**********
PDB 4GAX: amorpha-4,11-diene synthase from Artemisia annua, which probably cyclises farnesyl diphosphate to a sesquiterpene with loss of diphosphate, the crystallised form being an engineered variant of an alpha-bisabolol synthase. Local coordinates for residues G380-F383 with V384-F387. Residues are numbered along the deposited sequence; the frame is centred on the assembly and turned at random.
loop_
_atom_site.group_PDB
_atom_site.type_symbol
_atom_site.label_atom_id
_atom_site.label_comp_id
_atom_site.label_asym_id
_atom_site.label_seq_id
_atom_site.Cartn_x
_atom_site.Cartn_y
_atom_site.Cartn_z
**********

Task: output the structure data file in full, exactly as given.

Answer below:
PDB 4GAX: amorpha-4,11-diene synthase from Artemisia annua, which probably cyclises farnesyl diphosphate to a sesquiterpene with loss of diphosphate, the crystallised form being an engineered variant of an alpha-bisabolol synthase. Local coordinates for residues G380-F383 with V384-F387. Residues are numbered along the deposited sequence; the frame is centred on the assembly and turned at random.
loop_
_atom_site.group_PDB
_atom_site.type_symbol
_atom_site.label_atom_id
_atom_site.label_comp_id
_atom_site.label_asym_id
_atom_site.label_seq_id
_atom_site.Cartn_x
_atom_site.Cartn_y
_atom_site.Cartn_z